Effect of sowing date on phenology, plant morphology and yield components in linseed grown in northern NSW in 2015

K A Hertel

NSW Department of Primary Industry

PMB 19, Trangie NSW 2823

  1. kathi.hertel@dpi.nsw.gov.au


Linseed (Linum usitatissium) is a profitable oilseed crop recognised for its role within a rotation for managing cereal crop diseases and pests such as the economically important root lesion nematode species. Consultation with growers and agronomists in northern NSW identified a range of views regarding the ideal sowing window, and a significant knowledge gap of available linseed varieties. A linseed phenology experiment was conducted in 2015 to evaluate the effect of sowing date (SD) on the phenology and yield components of four linseed varieties sown at five SDs (17 April, 8 May, 28 May, 22 June, 13 July). In general, as SD was delayed, the length of key phases such as start of flowering were reduced, plant height and height of lowest capsules decreased and thousand seed weight (TSW) declined. The results show the temperature-driven response of growth and development of four varieties, providing baseline data that could be utilised in crop growth simulations of variable climate scenarios for regional adaptation.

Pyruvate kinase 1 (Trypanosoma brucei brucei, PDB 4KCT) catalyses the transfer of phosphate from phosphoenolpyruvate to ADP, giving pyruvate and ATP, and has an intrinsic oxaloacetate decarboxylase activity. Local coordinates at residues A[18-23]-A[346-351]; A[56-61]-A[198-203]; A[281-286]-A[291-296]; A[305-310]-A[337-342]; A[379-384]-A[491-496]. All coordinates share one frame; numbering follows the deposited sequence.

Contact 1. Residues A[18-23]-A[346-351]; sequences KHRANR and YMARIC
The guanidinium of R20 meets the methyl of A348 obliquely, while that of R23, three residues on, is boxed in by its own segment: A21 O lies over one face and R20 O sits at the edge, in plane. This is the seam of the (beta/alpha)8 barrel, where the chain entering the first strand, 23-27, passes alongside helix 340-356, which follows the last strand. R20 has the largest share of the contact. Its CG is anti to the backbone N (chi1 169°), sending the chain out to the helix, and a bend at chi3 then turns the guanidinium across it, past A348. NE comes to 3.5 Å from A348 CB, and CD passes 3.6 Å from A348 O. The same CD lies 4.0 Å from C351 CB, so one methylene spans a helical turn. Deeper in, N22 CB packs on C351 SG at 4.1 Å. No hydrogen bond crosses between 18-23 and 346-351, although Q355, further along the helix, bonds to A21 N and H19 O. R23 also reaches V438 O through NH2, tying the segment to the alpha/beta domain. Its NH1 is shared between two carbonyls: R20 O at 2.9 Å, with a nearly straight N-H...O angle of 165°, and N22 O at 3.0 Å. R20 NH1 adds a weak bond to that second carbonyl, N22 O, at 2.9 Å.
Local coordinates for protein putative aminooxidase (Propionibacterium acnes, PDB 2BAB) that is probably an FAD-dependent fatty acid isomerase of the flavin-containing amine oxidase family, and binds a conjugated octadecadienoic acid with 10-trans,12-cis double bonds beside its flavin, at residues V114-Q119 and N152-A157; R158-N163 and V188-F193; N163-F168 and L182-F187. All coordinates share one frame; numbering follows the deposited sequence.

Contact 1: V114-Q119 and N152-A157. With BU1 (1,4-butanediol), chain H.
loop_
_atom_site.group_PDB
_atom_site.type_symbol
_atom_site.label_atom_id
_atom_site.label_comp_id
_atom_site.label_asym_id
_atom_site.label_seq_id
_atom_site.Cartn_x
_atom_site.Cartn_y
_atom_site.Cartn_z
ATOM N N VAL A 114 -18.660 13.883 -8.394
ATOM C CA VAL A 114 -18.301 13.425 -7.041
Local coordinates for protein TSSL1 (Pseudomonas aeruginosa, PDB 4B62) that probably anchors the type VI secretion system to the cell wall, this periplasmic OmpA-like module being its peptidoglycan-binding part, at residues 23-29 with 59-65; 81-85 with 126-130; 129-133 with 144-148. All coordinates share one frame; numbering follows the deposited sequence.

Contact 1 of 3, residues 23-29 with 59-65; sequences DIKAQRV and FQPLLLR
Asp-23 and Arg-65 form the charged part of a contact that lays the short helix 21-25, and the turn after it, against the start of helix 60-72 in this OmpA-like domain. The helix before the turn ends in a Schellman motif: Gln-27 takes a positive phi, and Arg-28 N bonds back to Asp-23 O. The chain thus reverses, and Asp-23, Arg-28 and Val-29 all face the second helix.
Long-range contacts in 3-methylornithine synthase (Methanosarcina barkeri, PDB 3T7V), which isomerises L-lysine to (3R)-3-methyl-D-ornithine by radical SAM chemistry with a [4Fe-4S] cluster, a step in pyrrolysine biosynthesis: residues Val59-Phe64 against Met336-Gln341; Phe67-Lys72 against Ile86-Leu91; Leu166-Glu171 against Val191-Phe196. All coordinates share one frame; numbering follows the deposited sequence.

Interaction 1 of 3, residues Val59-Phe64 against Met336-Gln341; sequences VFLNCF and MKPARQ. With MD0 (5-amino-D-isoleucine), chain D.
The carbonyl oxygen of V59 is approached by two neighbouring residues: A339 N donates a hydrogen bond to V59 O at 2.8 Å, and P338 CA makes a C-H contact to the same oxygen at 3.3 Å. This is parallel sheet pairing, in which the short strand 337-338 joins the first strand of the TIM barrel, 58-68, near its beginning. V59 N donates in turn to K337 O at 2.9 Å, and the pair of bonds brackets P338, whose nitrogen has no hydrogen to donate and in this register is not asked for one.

The Australian Society of Agronomy is the professional body for agronomists in Australia. It has approximately 500 active members drawn from government, universities, research organisations and the private sector.

Photo Credits

David Marland Photography david_marland@hotmail.com Graham Centre for Agricultural Innovation, Charles Sturt University

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